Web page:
Pheochromocytomas are neuroendocrine tumors arising from chromaffin cells of the adrenal medulla or extra- adrenal locations. These tumors exhibit impaired control of peptide and hormone biosynthesis and secretion, resulting in an exacerbated production of these factors (Thoue¨nnon et al. 2007). In particular, the main clinical symptoms indicating the occurrence of a pheochromocytoma are provoked by excessive release of catecholamines, dopa- mine, norepinephrine, and epinephrine, into the blood- stream. Along with catecholamines, pheochromocytomas produce and secrete numerous peptides. These peptides are also secreted along with catecholamines in physiological conditions, in order to participate in homeostatic regula- tions. Thus, peptides, such as neuropeptide Y (NPY) and adrenomedullin (AM), play an important role in the stress response (Edvinsson et al. 1983; Shimosawa and Fujita 2005). Other peptides, such as pituitary adenylate cyclase- activating polypeptide (PACAP) can act as neurotrans- mitters in chromaffin cells (Lamouche and Yamaguchi 2003; Payet et al. 2003). In addition, these peptides can also act locally as trophic factors. In particular, NPY, AM, and PACAP have been shown to be involved in hormone production and secretion, as well as proliferation, survival or differentiation of numerous cell types (Shimosawa and Fujita 2005; Dumont and Quirion 2006; Vaudry et al.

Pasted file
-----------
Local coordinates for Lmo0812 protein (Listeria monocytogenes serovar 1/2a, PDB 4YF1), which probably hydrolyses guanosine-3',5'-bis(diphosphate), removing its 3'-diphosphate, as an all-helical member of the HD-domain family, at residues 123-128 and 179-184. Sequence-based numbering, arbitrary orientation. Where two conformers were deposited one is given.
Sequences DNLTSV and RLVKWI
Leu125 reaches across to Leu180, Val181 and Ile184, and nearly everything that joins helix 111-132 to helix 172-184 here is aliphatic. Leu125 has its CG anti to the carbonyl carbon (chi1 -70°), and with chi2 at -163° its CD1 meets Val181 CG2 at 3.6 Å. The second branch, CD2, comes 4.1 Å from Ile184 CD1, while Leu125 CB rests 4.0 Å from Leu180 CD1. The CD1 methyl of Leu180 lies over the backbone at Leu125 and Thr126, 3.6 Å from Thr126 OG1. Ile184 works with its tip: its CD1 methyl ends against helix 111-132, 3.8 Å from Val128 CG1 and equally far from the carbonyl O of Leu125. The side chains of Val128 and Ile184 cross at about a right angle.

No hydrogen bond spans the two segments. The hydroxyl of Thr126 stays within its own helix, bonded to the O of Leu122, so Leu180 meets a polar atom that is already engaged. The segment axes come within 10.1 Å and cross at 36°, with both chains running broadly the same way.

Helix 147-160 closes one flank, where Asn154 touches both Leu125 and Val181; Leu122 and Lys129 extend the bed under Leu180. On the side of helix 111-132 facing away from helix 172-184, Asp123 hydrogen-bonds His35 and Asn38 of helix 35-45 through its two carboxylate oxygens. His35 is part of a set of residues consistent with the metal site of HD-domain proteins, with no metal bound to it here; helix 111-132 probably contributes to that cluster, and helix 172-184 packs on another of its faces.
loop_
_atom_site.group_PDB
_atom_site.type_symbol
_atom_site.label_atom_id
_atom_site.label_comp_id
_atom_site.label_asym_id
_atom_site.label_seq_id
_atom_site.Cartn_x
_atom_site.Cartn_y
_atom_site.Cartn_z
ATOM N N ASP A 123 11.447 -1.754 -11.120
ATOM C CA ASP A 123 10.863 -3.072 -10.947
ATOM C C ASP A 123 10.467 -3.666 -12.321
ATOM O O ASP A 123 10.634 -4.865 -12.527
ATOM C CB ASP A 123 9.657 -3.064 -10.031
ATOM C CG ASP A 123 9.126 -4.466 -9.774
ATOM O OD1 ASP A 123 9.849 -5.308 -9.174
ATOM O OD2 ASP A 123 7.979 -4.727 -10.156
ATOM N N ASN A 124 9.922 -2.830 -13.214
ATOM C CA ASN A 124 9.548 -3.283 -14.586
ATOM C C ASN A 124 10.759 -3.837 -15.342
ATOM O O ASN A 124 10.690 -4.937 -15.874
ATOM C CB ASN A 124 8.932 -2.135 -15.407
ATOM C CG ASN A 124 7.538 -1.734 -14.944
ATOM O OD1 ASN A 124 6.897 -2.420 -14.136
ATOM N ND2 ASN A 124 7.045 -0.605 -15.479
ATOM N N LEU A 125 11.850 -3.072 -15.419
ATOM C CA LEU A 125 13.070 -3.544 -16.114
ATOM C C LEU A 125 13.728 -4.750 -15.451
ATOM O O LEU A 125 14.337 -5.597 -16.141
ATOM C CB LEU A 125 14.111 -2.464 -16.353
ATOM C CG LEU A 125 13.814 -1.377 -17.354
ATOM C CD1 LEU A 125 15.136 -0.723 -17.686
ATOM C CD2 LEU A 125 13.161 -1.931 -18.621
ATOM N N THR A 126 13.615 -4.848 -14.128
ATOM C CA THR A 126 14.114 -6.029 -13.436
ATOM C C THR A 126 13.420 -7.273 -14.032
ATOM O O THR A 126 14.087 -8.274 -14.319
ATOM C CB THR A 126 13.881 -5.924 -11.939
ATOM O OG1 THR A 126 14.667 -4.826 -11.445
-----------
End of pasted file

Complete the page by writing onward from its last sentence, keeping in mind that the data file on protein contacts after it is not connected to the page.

2009). In pathophysiological conditions, alteration of NPY, AM, and PACAP expression, production and regulated secretion may lead to potential paracrine, autocrine or endocrine defects. Although these peptides have been extensively studied in different tumors, such as brain tumors, breast carcinomas, prostate cancer, and neurobl- astomas, their roles in pheochromocytomas, where they are present in very high quantities, remain poorly understood E. Thou/nnonA. PierreL. YonY. Anouar (&)

INSERM, U982, DC2N, IFRMP23, University of Rouen, Mont-Saint-Aignan, France